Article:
One year into the Biden presidency: some criticisms are valid…some are not
Today, January 20, marks the one-year anniversary of Joe Biden’s presidency. He has had his fair share of challenges: the Covid pandemic, the economy, foreign policies, etc. He has had some successes and some failures. As a result, his average percentage of public approval ranges from the low to mid-forties. His critics have identified his response to the Covid 19 pandemic, Afghanistan, the economy, the failure to achieve legislation on the Build Back Better and voting rights as his principal failures. Some of these criticisms are valid…some are not. I will comment on Afghanistan and the pandemic.
Last August, Biden received harsh criticism for the withdrawal of all troops from Afghanistan. He made mistakes on several aspects of that withdrawal, but an understanding of historical context is needed. The war in Afghanistan had gone on for twenty years. Back in February 2020, then president Trump negotiated with the Taliban leaders a deal in which U.S. and Taliban soldiers would not attack each other, but the U.S. would have to remove all of its military personnel by May 2021. The Trump administration excluded the Afghan government from even participating in these negotiations. So, Biden´s options were quite limited:
- Remove all U.S. soldiers by May of 2021 according to Trump´s agreement
- Negotiate a few extra months for the removal of the troops (this is what Biden did)
- Escalate the war by sending thousands of additional soldiers back into Afghanistan
Those who criticize Biden for removing all military personnel from Afghanistan have a right to their opinion. But unless they leveled the same criticism against Trump in 2020, they are inconsistent and guilty of hypocrisy.
A second area of criticism leveled against Biden has been in his response to the Covid 19 pandemic. Biden inherited a very chaotic situation from Trump. Infections and hospitalizations were so numerous that ICU space at many hospitals was totally filled up. To his credit, Trump did accelerate the production of vaccines with his Operation Warp Speed program, but his ridicule of mask wearing, his recommendation of drinking bleach as a cure, and his blocking and manipulation of scientific evidence were immoral and cost him the election. Early in his presidency, Biden made great progress against the pandemic, but (mistakenly) claimed victory over Covid. Then the Delta variant hit… and then the Omicron variant. Infections and hospitalizations have skyrocketed again. The Biden administration failed to order enough tests. The CDC has given confusing information and guidance about the spread of the pandemic. The President and his team have made mistakes in their handling of the pandemic, but we the people are also partly responsible. The growing scientific evidence tells us that the best ways to fight Covid are to get the vaccinations, test frequently and isolate when we test positive, wear masks in public spaces, and wash our hands frequently. If we have not followed these guidelines, (and if there are not extenuating circumstances), we citizens have contributed to the spread of Covid.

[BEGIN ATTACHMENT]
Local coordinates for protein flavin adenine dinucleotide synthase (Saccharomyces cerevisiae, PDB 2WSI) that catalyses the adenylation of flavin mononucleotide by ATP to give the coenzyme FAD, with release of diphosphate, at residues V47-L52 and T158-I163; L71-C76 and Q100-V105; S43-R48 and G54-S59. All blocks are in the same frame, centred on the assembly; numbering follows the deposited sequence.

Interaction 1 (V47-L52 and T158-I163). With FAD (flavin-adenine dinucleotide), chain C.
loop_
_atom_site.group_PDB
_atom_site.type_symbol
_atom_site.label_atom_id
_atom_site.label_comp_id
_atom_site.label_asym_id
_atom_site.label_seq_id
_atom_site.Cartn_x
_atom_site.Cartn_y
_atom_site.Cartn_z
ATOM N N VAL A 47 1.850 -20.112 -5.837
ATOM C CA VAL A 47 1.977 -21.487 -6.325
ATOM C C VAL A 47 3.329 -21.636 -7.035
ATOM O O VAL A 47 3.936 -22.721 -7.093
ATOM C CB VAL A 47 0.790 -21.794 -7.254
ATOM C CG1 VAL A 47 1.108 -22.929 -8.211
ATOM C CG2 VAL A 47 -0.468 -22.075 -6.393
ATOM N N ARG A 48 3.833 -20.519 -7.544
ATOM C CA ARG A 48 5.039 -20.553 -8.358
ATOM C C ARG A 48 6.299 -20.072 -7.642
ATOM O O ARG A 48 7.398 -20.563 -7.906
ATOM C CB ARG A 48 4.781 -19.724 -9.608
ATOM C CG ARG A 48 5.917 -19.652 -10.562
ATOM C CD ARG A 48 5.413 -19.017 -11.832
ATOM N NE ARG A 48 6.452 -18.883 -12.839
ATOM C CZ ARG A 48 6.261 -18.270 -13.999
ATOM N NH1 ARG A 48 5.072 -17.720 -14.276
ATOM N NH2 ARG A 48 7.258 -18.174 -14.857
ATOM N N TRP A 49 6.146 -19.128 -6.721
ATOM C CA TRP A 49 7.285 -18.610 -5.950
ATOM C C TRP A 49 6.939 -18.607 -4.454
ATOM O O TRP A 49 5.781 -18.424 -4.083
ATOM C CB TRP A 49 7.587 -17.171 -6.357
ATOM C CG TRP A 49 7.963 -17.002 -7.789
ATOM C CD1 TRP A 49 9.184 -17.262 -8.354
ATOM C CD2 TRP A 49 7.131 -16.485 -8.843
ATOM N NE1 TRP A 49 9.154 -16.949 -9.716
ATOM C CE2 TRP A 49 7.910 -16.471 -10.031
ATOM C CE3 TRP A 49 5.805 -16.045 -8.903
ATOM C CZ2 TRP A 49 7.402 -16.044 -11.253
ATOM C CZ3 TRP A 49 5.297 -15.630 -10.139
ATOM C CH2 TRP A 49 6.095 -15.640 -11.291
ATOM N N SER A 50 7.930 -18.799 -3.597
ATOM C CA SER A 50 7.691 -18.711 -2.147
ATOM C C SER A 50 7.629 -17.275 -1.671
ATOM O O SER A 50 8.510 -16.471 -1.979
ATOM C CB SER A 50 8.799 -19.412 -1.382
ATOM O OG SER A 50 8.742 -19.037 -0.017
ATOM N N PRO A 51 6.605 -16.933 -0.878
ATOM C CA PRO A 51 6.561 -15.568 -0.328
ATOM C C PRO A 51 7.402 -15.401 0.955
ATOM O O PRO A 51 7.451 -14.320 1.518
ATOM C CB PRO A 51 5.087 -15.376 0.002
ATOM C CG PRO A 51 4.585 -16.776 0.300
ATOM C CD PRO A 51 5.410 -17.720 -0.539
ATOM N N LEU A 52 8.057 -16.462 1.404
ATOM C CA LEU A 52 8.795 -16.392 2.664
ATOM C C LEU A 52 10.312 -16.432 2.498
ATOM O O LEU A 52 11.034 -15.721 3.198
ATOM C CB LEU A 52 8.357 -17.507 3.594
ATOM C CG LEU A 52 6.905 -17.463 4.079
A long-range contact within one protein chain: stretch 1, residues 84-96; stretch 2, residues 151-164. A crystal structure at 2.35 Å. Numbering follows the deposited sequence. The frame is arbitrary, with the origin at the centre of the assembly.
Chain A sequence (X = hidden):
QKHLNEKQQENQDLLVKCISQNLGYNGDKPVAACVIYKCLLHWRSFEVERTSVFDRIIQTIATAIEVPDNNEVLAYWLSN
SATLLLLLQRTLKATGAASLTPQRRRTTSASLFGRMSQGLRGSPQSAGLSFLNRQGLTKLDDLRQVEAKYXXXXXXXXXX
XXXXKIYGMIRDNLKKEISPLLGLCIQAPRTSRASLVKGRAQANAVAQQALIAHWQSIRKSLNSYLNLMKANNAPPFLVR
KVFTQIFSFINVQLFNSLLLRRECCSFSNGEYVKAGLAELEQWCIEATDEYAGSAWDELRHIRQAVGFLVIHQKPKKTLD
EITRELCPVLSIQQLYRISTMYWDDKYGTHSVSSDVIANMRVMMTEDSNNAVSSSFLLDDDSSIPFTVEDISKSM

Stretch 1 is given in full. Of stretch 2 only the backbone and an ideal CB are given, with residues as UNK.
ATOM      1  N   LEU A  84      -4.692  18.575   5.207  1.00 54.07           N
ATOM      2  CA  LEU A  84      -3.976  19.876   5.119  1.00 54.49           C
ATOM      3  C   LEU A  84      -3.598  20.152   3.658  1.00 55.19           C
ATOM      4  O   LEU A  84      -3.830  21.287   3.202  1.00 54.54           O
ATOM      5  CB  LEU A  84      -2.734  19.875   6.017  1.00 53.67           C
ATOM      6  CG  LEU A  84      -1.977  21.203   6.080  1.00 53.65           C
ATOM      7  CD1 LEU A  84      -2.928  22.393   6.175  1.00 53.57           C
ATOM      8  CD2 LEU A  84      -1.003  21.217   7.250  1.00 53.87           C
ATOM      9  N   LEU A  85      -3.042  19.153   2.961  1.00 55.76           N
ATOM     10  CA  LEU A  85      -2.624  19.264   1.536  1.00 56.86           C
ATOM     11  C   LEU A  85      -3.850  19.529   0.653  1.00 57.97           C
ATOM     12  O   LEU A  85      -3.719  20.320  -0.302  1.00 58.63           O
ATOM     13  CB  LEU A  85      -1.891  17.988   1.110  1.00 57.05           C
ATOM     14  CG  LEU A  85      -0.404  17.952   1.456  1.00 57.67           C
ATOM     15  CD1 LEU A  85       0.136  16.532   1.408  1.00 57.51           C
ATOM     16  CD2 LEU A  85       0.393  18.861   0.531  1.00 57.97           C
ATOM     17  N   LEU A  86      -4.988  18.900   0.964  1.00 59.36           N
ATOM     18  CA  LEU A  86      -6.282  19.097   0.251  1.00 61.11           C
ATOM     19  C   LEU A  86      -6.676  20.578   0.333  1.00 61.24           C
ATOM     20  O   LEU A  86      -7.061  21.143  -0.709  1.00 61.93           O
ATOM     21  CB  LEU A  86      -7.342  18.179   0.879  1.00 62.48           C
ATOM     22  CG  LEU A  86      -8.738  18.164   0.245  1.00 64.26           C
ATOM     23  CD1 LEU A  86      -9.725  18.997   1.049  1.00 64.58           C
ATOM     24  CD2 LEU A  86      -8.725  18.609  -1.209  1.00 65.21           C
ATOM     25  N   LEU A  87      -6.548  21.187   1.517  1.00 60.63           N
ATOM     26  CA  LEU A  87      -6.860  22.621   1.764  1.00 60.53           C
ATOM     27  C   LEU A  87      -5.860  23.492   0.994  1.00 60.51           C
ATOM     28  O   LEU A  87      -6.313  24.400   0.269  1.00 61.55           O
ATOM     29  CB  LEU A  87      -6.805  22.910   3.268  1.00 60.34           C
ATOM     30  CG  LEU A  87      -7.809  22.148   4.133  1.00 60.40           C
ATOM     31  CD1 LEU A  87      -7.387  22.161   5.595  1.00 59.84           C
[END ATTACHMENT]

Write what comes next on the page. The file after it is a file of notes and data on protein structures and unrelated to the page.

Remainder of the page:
Vaccine mandates require special comment. The Biden administration mandated that health workers at institutions that receive federal funding (Medicare, Medicaid, etc.) be vaccinated. It also mandated that employees at large private companies (with over 100 employees) receive the vaccination or be tested weekly. Mandates are points of tension between individual freedom and public safety. The Supreme Court recently ruled that the Biden administration was correct regarding the health worker mandate but overstepped its authority regarding mandates for large private companies. The drinking of alcohol provides a helpful parallel. People can legally drink alcohol in their own homes, even to the point of getting drunk. The government, health agencies, and religious organizations can recommend that people don’t drink excessively, but adults legally have the right to do so in their homes. (Total banning of alcohol was attempted during Prohibition, but did not work). Nevertheless, governments appropriately mandate that people cannot drive their cars while they are under the influence of alcohol. Individual freedom is limited when public safety is at stake. Although there is a very slight risk with any vaccination, the evidence shows that not getting vaccinated against Covid is much more dangerous. Unvaccinated persons are 17 times more likely to become hospitalized than their vaccinated neighbors. This greater rate of hospitalization puts public safety at risk due to greater strain on hospitals (no available ICU space, needed surgeries are postponed, stress and burnout among health care workers, etc).
Vaccines are highly successful in fighting Covid. Are federal, state, and private sector mandates part of that successful battle? The courts will make their rulings as they weigh individual liberty versus public safety. Nevertheless, if more people voluntarily received the vaccinations, we would approach herd immunity and the pandemia could be reduced, and mandates would not be necessary.
The one-year anniversary of Biden’s presidency is a good time to evaluate the past and make the necessary corrections. Biden should do so…and so should we.
2 thoughts on “The Biden Presidency’s one-year anniversary: Some criticisms are valid…some are not”
Thank you Lindy for these thoughtful comments.
Thanks for your words. We need each other so that we all overcome blind spots and become more consistent.